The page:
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Falcon (Granny Speed’s House)

annie_speedThis is a picture of Annie Speed who lived in Brays Batch who was known as Garnny Speed by everbody in the village. Some people remember how she would sit next to a fireplace that dominated the front room doing her needlework. She used to do sowing and mending for other people and had a sowing machine in front of a window that gave her a plenty of light and a good view of the village. The picture is courtesy of Mike Matthews.
 All that remains of the house she lived in are the memories of the few people who saw it when it was still standing. The house was demolished soon after she died in 1962. The owners tried to bring it up to
modern standards but they could not get permission to install the modern services so it was knocked down.
Everybody who remembers the house say it was an unusual building and the consensus of opinion is that it was older than the late 18th century cottages that still stand. The stones of the chimney protruded outside to form steps so it was possible to climb to the top which was a favourite sport for the local children.
The inside was may be thought  of as a typical ‘two up two down’ but that made it a relatively large place compared to the ‘one up one down’ cottages that were the common until they were converted to more spacious accommodation. There was a settle next to the large fireplace and it was Annie’s wish that the settle was given to Dr Pierson of West Harptree after she died
The house had a cellar which may have been because it was built on a hill steeply sloping in two directions. The cellar was damp and prone to flooding but the age, size and location of the building suggests it may have been a pub, perhaps the Falcon mentioned in the 18th century records.
The Falcon is not mentioned in the  18th century churchwarden accounts, poor law or the 1766 ledgers. The only references to the Falcon found so far is Somerset archive record Q/SR/303/17 dated 1734 when some men were accused of stealing a sheep. A Richard Dowling was the main villain of the piece. There is a reference to the Falcon in the 1740 ledgers which is consistent with the Falcon being in Bray’s Batch.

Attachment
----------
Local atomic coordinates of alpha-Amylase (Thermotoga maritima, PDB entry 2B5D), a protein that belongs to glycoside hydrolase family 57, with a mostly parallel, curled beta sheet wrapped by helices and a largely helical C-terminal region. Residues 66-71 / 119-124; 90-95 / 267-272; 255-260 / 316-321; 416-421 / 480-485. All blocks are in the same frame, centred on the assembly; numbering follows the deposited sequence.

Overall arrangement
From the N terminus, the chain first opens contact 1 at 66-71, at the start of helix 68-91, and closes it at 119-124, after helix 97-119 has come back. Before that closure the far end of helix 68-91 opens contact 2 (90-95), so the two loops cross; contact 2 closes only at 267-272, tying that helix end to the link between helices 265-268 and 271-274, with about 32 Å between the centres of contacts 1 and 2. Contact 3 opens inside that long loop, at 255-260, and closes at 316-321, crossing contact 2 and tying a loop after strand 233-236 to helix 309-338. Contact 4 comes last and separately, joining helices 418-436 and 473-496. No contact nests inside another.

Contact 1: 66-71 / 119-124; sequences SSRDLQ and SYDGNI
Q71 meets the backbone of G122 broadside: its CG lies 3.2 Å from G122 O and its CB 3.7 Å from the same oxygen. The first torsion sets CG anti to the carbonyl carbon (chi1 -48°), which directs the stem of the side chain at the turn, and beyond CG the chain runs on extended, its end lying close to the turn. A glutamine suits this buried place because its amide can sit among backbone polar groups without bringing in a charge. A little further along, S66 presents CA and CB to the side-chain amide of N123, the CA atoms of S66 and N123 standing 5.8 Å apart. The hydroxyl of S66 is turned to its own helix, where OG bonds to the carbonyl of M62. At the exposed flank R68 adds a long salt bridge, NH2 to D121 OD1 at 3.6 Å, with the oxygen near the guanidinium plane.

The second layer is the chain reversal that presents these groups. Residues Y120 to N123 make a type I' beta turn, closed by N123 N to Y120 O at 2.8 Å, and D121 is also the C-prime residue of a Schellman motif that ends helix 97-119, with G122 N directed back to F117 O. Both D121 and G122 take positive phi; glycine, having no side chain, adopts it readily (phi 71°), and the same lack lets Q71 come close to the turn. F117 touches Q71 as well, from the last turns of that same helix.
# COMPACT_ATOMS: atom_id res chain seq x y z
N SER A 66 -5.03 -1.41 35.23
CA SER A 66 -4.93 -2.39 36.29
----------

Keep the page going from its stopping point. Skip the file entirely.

It is easy to imagine how a pub on a hill overlooking the village was named after a bird of prey peering out of its eyrie. Coles Lane (east) is at the bottom of quite a steep slope with Granny Speed’s house perched on the top.
It may have been the sort of place that would accommodate the less reputable  characters in the village not welcome in nearby Unicorn  or Royal Oak on Lower Street .
What is now the High Street may not have ben the main road until the turnpike road was built in 1754 so the site was well placed to catch passing trade and overlooked the fair ground.
 There were only two pubs in the village recorded by Edmund Rack in the 1780s, the Unicorn and the New Inn which may have been at the top of Chew Hill . This may later have been called ‘The First and Last’. This site is another possibility for the Falcon but the ‘First and Last’ was probably on the turnpike road that was built after 1754.
The 1794 map shows the site was owned by the Kingsmill family which may help to explain why there are so few records of the Falcon.
 The Falcon may never have been a dedicated pup or coaching house but it may have combined hospitality with another function like the Bell Inn.
Granny Speed’s may have been occupied by the village policeman so the cellar may have been the village lock-up conveniently placed next to fair ground and close to the ‘old’ Waldegrave Arms. Theodore Andowe was a 32 a old  police sergeant living in the Folly according to the 1871 census and he may have lived in what was to become Granny Speed’s house.
The site overlooks a rough paddock that slopes steeply and unevenly down to where the Waldegrave Arms used to stand. The village  shop had a large cellar with what may have been individual cells and the row of houses are still known as the old police house but these were built after Granny Speed’s house
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